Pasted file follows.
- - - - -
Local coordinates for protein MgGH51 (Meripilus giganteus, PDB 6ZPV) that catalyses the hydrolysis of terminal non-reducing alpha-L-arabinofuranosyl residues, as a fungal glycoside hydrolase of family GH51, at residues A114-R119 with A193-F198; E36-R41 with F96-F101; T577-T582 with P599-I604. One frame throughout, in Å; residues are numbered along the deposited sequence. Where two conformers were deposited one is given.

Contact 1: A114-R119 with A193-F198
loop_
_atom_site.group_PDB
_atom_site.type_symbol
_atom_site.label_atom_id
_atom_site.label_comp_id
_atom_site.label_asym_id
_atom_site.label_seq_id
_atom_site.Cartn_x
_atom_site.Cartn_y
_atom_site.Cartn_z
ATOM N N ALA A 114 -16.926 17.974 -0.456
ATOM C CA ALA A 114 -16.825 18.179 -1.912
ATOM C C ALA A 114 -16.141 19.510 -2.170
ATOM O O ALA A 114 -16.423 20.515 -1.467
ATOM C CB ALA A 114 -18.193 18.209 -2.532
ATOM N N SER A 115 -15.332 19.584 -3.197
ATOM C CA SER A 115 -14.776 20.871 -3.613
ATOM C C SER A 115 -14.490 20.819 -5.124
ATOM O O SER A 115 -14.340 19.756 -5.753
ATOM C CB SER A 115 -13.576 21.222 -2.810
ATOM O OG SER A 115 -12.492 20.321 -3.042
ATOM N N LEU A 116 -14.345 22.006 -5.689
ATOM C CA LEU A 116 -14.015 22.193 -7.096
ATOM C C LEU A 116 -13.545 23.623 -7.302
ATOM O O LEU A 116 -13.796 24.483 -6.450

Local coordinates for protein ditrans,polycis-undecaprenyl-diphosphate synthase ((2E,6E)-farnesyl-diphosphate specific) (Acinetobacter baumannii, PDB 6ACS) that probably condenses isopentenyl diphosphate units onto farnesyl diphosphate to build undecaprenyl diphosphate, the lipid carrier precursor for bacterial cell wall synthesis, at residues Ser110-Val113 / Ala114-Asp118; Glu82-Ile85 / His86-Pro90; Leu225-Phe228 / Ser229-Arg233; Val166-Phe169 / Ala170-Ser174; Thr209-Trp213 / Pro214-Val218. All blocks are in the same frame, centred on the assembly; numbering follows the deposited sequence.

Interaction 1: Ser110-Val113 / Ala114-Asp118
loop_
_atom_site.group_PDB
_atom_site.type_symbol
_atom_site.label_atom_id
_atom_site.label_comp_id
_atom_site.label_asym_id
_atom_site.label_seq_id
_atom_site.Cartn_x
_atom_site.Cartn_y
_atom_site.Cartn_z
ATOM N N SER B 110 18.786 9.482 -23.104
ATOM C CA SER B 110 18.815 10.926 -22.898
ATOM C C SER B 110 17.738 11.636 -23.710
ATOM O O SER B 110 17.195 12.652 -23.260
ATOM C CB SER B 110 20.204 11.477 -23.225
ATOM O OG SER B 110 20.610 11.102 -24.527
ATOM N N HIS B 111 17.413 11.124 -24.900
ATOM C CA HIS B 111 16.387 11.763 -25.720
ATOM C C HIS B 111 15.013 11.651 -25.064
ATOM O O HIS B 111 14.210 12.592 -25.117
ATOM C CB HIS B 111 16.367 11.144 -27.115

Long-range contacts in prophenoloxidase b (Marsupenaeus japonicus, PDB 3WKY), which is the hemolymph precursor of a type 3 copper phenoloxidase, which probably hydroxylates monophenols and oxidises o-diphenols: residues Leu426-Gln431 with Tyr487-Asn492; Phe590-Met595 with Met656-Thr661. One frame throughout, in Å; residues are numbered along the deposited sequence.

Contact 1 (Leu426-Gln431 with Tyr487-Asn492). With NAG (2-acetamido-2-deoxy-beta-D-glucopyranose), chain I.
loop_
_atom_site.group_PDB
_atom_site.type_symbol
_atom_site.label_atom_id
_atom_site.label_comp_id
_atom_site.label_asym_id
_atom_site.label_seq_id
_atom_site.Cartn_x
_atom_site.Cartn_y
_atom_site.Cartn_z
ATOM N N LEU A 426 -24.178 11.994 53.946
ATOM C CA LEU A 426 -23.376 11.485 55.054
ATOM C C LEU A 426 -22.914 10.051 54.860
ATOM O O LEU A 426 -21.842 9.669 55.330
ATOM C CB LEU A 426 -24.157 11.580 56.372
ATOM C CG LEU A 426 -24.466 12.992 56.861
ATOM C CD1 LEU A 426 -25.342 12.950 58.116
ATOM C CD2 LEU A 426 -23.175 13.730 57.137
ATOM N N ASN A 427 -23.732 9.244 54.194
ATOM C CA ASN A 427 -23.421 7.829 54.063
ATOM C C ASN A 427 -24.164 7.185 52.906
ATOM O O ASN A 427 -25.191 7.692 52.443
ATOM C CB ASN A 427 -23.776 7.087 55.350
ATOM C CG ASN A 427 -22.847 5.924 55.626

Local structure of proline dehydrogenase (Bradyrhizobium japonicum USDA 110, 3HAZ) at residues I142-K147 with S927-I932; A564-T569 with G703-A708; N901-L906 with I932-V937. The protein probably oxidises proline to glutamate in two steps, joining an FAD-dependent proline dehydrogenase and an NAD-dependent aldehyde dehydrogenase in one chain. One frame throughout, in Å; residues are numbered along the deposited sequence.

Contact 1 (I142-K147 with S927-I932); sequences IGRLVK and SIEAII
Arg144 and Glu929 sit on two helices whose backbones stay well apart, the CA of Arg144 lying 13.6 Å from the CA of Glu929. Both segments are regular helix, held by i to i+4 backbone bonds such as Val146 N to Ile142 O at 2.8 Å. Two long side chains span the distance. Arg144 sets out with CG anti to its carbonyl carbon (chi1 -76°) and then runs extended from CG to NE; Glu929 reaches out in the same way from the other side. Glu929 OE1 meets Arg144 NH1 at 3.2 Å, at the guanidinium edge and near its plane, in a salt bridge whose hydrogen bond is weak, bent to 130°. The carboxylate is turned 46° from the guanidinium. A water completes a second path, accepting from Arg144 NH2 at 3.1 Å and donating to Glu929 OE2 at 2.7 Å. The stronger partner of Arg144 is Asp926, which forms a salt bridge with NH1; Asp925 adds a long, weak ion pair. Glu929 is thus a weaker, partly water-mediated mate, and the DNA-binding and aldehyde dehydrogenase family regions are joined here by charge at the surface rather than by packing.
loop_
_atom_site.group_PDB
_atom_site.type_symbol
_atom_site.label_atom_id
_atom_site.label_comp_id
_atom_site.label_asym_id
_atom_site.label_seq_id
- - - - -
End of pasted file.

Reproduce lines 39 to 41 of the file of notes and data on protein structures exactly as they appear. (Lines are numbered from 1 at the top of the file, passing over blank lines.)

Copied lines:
_atom_site.Cartn_z
ATOM N N SER B 110 18.786 9.482 -23.104
ATOM C CA SER B 110 18.815 10.926 -22.898